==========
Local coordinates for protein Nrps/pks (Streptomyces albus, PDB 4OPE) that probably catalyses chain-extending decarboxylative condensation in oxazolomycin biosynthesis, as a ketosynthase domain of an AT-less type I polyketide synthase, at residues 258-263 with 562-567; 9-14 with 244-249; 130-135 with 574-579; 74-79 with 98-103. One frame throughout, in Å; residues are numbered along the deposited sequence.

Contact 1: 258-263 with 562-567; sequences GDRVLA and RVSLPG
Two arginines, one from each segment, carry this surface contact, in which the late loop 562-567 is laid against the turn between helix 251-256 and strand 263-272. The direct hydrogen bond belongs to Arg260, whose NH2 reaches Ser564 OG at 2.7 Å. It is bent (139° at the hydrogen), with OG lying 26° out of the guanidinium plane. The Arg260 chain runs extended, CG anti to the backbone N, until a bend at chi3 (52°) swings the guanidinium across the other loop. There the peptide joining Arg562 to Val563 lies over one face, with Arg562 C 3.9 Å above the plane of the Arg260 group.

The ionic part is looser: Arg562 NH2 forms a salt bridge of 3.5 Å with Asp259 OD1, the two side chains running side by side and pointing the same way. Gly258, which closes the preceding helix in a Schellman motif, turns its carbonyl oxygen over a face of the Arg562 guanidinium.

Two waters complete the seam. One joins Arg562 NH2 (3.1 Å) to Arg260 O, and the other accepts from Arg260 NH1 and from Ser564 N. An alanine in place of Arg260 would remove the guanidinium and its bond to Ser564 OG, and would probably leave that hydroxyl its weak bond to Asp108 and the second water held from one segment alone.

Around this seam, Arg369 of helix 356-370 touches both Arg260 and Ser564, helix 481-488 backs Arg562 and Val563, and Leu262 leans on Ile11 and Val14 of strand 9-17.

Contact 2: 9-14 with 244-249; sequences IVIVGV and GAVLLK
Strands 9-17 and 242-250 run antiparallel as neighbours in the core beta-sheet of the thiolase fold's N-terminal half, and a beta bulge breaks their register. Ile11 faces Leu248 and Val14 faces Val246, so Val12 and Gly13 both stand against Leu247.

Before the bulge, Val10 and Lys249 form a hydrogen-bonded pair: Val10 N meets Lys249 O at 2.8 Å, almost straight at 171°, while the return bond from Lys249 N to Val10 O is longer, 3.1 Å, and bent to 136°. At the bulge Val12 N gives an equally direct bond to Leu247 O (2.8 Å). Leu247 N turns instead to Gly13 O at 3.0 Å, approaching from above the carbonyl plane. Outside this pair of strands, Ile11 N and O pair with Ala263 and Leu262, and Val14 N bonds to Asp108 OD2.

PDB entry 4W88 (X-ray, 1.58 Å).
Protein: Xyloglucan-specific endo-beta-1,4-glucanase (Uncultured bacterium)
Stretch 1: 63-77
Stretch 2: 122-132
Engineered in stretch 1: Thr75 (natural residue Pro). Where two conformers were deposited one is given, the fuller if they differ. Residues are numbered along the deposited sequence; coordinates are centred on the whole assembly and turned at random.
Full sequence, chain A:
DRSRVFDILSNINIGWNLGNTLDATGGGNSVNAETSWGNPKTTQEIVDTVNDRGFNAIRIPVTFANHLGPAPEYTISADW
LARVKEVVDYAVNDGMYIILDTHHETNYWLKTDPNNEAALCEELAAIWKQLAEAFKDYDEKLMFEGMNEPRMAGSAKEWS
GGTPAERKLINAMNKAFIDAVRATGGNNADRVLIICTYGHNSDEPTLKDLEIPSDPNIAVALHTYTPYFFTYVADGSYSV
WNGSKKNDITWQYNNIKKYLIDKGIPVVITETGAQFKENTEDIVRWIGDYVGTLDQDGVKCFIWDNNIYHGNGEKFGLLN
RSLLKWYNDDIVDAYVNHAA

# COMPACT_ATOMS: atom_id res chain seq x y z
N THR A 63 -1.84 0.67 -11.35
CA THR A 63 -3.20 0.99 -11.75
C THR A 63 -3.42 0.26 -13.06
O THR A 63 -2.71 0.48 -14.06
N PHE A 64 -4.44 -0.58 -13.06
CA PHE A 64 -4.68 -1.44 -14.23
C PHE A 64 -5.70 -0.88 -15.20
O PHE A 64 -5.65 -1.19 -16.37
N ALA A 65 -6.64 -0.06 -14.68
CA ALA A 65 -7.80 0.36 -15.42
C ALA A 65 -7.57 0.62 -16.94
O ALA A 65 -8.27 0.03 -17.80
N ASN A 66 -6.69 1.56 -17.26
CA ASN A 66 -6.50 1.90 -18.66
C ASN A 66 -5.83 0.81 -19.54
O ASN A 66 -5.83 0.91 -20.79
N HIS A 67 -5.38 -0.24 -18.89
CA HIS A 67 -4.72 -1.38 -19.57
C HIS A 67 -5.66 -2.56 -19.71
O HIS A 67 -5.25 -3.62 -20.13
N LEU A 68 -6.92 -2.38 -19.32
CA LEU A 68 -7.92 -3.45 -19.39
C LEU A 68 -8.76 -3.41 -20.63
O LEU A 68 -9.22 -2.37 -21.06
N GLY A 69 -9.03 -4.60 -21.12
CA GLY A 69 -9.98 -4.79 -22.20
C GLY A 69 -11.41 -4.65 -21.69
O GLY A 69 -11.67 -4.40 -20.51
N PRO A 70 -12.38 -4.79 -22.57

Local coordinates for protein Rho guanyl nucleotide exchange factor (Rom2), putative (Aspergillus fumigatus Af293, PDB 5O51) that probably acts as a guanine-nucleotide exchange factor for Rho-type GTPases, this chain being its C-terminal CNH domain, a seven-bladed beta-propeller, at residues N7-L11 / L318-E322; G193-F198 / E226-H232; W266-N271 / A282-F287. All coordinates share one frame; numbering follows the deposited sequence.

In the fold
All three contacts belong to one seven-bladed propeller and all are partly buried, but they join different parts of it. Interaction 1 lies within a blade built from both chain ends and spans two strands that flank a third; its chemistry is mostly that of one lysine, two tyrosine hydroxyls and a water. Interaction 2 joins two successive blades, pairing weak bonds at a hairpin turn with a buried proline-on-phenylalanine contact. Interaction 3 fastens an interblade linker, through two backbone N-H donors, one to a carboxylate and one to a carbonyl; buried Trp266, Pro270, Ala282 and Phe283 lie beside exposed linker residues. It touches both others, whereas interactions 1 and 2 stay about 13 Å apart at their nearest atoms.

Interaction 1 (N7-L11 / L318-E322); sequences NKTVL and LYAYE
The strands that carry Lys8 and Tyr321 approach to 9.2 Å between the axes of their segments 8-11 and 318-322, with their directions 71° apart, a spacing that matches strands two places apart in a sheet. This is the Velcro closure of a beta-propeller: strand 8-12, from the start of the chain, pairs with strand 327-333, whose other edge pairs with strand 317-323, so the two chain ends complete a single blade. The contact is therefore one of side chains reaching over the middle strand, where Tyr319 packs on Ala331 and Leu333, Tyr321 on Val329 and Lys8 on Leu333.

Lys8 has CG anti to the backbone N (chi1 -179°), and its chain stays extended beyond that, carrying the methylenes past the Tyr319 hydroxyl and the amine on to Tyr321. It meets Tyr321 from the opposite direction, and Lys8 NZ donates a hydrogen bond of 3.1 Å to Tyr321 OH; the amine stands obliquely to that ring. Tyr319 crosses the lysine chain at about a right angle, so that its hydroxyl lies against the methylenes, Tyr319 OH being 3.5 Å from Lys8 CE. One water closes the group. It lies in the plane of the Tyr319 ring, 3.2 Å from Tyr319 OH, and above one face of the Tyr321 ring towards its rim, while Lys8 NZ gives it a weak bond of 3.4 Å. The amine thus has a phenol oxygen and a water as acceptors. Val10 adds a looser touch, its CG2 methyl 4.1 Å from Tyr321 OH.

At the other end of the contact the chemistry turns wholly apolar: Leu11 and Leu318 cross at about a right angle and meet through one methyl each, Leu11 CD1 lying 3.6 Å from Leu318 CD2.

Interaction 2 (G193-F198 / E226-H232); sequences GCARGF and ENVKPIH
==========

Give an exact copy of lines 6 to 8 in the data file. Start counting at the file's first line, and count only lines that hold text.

Around this seam, Arg369 of helix 356-370 touches both Arg260 and Ser564, helix 481-488 backs Arg562 and Val563, and Leu262 leans on Ile11 and Val14 of strand 9-17.

Contact 2: 9-14 with 244-249; sequences IVIVGV and GAVLLK
Strands 9-17 and 242-250 run antiparallel as neighbours in the core beta-sheet of the thiolase fold's N-terminal half, and a beta bulge breaks their register. Ile11 faces Leu248 and Val14 faces Val246, so Val12 and Gly13 both stand against Leu247.